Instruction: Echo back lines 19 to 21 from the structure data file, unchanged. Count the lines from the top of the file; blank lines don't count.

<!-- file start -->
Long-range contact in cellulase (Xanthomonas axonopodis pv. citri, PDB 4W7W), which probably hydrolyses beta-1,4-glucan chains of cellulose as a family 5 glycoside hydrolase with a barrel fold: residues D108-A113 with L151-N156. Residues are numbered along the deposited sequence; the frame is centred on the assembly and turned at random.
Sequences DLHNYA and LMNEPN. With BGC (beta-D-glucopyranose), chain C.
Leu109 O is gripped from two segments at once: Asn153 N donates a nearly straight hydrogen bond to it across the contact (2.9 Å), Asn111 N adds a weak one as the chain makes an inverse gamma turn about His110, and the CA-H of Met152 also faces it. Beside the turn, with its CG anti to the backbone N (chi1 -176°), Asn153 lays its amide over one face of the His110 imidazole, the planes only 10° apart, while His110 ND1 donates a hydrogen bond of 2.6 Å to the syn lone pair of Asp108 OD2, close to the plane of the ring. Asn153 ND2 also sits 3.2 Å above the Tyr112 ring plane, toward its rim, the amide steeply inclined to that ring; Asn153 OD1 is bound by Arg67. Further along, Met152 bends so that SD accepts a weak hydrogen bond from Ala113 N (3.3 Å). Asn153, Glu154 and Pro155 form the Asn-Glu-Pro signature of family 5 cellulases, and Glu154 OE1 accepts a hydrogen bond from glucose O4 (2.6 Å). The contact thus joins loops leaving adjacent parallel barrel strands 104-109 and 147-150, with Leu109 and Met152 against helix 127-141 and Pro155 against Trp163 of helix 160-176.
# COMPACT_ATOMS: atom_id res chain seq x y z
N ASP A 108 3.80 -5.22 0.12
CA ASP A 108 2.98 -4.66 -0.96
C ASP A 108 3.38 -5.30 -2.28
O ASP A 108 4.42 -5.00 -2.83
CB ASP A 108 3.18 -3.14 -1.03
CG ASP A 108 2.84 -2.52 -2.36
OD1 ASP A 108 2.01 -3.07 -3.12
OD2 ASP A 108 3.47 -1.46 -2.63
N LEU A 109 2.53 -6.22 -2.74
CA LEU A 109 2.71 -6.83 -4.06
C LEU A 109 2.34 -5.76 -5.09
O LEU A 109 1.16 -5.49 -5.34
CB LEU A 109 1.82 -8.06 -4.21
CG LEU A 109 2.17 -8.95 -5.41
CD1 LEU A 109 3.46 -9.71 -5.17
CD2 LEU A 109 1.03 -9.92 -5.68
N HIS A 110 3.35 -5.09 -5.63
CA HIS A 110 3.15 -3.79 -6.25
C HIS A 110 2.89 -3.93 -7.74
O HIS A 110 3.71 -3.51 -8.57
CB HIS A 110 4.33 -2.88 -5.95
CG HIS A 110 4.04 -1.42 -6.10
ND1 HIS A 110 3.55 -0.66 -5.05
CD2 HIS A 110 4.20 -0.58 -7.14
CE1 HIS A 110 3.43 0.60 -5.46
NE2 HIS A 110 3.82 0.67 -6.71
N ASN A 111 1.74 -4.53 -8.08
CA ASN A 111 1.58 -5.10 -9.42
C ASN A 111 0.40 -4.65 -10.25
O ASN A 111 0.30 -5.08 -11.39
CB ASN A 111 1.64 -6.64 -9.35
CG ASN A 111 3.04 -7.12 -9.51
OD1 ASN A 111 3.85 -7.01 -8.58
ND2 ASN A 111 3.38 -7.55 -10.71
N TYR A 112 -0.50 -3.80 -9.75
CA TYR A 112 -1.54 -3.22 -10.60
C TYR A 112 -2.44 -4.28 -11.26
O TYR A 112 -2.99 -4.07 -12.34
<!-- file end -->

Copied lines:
CD1 LEU A 109 3.46 -9.71 -5.17
CD2 LEU A 109 1.03 -9.92 -5.68
N HIS A 110 3.35 -5.09 -5.63